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“Vintage” means one thing when you’re talking about dresses from the forties but it means something entirely different when it comes to wine.

I’ve always been aware of how significant it is to making and choosing the perfect wine.

What makes a wine a vintage?

“Vintage” comes from the French “vin,” meaning simply wine. A wine’s vintage refers to the year its grapes were harvested. Hence, the older the better.

Why does the vintage change the quality of the wine so much?

“Vintage variation” is the difference in taste between same wines from different years. Sometimes it is barely noticeable and others it can be very striking! This variation all depends on the way the weather influences the grapes during a given growing season. It’s all about the sun and the amount of it that the vines get which determines quality and of course, drives the price.

So this is how vintage translates into Big money !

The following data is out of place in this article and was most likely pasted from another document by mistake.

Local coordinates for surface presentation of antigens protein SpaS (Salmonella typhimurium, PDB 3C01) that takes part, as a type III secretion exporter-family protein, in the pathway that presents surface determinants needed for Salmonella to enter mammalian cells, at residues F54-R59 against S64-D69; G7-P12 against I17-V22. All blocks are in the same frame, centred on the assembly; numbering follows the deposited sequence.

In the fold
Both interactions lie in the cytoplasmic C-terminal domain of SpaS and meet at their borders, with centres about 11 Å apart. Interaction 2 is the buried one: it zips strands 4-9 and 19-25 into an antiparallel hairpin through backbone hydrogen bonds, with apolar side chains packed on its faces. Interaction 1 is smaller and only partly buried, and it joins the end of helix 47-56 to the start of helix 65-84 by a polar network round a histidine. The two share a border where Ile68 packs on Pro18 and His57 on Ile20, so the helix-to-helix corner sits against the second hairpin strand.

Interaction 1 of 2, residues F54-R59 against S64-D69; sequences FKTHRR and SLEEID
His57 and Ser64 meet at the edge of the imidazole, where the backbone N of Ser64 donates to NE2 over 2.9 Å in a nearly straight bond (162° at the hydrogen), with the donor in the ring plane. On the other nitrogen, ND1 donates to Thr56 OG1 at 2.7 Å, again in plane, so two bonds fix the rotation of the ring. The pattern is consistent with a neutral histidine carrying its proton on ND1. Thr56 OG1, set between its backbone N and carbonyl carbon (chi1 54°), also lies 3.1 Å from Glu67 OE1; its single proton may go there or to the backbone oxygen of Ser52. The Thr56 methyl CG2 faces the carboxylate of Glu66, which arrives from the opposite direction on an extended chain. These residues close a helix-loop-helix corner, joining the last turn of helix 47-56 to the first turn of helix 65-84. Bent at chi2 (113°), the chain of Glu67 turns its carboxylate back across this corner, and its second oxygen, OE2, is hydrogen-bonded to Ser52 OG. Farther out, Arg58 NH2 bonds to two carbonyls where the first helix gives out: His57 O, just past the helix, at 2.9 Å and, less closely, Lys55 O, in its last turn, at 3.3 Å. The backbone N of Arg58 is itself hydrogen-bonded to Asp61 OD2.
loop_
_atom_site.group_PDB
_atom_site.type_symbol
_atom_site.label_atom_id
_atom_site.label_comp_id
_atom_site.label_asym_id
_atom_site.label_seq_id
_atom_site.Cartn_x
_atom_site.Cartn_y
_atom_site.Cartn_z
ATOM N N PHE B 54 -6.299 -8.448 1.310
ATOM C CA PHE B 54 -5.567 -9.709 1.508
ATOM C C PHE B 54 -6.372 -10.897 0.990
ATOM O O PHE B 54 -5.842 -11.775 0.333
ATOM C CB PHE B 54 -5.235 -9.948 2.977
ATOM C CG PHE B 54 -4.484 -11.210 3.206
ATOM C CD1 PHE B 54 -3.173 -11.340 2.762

One of the most expensive wines in the world, Cheval Blanc 1947 enjoys the privileged status of being one of only two wines that have been awarded the Class A status in the Classification of Saint-Emilion wine. In 2006, a three-liter bottle of this fine wine was bought at Vinfolio in San Francisco for $135,125 . This one is probably on every oenophile’s “wine bucket list”. It’s mythical status had a lot to do with the conditions under which the vines grew and were vinified.

A bottle of Chateau Lafite 1787, a Bordeaux, that was linked to Thomas Jefferson, the third President of the United States, was sold to Malcolm Forbes in 1985 for $160,000 for collection of course. Because, even super fine wines turn into vinegar after many decades.

Remember, it’s all about the ‘age’ of the ‘vin’ that gives us the quality of the vintage. But, if you really follow wine, the vintage can tell you other things about that years harvest such as the weather conditions, the quality of the grapes in that year and even if the vintner changed techniques.

Happy Vintaging !

From My heart to yours


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